Given Imaging PillCam ESO (http://rbi.ims.ca/4919-541). About the size of a multi-vitamin, this disposable medical capsule has miniature cameras on both ends. Instead of sedating the patient to perform a traditional Endoscope probe of the esophagus, the patient simply swallows the pill. During its five minute journey, the cameras flash approximately 14 times per second taking about 2,600 color pictures, which are transmitted to a recording device worn by the patient. Size was one of the most important criteria, so engineers chose a proprietary bare die CMOS imaging chip from Micron Technology. For more information on Micron bare die vision sensors go to http://rbi.ims.ca/4919-542.
A new service lets engineers and orthopedic surgeons design and 3D print highly accurate, patient-specific, orthopedic medical implants made of metal -- without owning a 3D printer. Using free, downloadable software, users can import ASCII and binary .STL files, design the implant, and send an encrypted design file to a third-party manufacturer.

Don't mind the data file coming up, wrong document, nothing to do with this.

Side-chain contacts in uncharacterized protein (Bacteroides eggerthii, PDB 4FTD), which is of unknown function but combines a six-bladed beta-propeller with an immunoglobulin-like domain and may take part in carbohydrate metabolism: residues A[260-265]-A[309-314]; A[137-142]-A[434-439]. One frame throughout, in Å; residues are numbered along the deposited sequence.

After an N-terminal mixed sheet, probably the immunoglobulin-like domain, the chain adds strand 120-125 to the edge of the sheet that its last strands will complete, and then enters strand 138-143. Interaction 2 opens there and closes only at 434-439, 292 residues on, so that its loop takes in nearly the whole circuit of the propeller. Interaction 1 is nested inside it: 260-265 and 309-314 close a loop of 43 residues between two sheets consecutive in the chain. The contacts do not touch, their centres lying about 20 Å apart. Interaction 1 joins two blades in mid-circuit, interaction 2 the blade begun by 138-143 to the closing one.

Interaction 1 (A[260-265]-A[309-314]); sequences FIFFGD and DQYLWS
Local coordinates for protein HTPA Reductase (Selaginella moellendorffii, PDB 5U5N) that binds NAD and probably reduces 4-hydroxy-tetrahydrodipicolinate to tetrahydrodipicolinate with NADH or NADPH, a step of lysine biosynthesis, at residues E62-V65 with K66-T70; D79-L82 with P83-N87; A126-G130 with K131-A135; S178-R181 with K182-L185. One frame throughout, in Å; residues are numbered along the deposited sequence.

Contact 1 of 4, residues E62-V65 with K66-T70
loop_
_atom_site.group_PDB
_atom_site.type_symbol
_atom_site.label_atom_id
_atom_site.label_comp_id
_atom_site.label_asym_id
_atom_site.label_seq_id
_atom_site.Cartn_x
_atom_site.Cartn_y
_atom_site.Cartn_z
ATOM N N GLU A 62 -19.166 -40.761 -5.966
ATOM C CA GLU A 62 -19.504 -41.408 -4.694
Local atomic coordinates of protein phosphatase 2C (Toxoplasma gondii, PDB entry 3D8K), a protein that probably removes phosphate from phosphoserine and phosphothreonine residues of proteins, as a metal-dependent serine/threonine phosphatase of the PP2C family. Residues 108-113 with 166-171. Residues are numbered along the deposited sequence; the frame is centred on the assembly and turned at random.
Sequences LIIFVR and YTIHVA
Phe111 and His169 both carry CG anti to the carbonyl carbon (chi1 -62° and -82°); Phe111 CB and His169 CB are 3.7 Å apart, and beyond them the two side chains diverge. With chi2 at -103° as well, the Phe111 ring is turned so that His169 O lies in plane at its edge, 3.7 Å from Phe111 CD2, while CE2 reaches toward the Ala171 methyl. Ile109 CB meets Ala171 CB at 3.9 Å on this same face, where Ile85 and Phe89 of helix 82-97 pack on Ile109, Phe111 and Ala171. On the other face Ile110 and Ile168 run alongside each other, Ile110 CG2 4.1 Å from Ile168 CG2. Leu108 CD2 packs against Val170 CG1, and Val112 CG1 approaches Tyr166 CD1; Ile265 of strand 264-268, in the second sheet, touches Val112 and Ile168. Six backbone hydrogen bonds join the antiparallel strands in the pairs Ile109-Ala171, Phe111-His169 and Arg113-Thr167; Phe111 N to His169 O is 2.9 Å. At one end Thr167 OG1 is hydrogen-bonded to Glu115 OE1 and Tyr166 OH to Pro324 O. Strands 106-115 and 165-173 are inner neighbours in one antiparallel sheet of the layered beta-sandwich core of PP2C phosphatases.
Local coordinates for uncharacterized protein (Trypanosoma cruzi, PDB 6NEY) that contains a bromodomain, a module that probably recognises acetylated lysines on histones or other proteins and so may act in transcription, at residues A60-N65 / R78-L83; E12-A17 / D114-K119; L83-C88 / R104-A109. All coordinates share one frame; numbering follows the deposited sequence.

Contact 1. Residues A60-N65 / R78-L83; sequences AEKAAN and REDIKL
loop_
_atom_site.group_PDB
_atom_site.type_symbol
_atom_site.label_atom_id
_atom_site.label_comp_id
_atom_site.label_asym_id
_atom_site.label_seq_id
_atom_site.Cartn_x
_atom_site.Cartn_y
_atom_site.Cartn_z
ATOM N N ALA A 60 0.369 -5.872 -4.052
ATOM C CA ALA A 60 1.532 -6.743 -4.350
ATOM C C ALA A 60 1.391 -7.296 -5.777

For industrial control applications, or even a simple assembly line, that machine can go almost 24/7 without a break. But what happens when the task is a little more complex? That’s where the “smart” machine would come in. The smart machine is one that has some simple (or complex in some cases) processing capability to be able to adapt to changing conditions. Such machines are suited for a host of applications, including automotive, aerospace, defense, medical, computers and electronics, telecommunications, consumer goods, and so on. This discussion will examine what’s possible with smart machines, and what tradeoffs need to be made to implement such a solution.